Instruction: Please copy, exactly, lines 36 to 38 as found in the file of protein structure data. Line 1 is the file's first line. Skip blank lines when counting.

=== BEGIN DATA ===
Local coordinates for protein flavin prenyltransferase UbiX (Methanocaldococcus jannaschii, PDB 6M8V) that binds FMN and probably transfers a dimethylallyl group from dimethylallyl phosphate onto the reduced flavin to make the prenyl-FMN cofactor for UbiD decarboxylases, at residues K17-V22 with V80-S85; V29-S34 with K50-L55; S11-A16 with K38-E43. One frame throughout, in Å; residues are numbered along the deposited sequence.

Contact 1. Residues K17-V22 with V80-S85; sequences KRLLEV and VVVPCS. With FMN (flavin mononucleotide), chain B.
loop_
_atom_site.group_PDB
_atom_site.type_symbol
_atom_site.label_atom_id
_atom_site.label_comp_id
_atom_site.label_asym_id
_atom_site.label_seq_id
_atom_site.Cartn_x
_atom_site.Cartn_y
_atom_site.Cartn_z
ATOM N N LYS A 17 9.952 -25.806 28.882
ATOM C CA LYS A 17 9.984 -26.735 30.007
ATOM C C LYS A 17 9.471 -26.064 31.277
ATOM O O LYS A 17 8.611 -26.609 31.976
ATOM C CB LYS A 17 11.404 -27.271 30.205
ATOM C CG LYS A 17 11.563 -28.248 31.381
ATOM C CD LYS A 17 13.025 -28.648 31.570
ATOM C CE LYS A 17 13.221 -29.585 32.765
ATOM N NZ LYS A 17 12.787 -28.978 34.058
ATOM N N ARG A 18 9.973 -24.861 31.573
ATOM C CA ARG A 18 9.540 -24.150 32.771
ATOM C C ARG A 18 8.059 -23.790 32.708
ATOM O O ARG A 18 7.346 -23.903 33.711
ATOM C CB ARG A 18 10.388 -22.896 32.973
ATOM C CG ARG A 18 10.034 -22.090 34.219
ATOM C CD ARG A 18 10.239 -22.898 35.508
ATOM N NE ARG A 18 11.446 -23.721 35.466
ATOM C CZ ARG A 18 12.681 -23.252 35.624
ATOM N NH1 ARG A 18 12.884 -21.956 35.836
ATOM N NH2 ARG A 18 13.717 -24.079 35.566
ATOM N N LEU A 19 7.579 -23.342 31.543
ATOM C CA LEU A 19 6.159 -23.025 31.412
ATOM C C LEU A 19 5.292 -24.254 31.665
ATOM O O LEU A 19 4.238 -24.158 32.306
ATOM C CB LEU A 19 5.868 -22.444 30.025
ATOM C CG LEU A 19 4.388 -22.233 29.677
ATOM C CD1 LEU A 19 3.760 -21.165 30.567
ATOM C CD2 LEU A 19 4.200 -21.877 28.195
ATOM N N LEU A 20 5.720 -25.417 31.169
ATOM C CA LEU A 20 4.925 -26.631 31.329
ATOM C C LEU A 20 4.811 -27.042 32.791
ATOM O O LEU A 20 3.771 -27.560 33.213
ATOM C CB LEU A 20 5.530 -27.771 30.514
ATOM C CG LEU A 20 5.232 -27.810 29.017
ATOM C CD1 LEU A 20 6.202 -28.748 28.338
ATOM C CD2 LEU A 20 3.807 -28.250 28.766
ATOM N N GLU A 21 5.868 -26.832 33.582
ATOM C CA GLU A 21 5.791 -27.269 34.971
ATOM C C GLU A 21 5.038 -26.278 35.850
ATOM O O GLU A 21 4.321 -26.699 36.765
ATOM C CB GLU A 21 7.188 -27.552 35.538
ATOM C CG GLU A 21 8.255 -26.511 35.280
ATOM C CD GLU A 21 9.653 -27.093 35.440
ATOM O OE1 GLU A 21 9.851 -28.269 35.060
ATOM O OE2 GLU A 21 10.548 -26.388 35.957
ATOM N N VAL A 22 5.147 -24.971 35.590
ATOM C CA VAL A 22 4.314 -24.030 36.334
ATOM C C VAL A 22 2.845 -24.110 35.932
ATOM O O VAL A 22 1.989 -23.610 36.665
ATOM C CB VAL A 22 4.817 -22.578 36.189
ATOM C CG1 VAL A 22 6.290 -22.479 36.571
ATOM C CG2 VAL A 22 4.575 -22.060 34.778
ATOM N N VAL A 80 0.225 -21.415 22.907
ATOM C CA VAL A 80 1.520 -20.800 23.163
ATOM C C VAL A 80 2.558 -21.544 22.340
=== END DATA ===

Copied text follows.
ATOM O O LEU A 19 4.238 -24.158 32.306
ATOM C CB LEU A 19 5.868 -22.444 30.025
ATOM C CG LEU A 19 4.388 -22.233 29.677